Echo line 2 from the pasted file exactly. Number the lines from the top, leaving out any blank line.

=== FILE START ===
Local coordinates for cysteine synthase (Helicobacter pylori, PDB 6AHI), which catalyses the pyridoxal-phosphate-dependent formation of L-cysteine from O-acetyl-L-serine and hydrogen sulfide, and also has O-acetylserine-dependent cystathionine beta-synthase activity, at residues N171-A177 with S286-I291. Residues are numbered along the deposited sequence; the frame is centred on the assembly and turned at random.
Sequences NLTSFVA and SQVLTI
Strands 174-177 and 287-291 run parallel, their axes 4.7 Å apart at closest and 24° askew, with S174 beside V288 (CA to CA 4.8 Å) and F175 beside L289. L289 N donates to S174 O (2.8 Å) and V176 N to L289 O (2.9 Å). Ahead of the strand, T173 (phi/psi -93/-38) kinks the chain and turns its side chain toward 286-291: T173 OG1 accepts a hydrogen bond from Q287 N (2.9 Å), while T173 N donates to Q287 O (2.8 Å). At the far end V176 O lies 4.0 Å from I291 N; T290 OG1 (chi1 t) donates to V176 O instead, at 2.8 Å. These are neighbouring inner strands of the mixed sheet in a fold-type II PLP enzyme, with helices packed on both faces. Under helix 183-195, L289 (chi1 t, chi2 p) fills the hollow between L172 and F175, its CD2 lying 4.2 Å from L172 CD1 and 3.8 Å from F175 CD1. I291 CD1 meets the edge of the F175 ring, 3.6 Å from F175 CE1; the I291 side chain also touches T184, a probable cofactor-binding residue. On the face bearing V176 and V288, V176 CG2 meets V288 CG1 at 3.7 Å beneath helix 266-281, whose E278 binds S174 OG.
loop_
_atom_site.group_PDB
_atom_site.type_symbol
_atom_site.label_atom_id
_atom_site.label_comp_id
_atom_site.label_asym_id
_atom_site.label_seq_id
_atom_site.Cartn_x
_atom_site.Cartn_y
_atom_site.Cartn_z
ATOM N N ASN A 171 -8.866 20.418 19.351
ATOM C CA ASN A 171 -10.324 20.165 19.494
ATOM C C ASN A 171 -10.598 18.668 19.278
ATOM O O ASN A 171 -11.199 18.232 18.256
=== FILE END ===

Sequences NLTSFVA and SQVLTI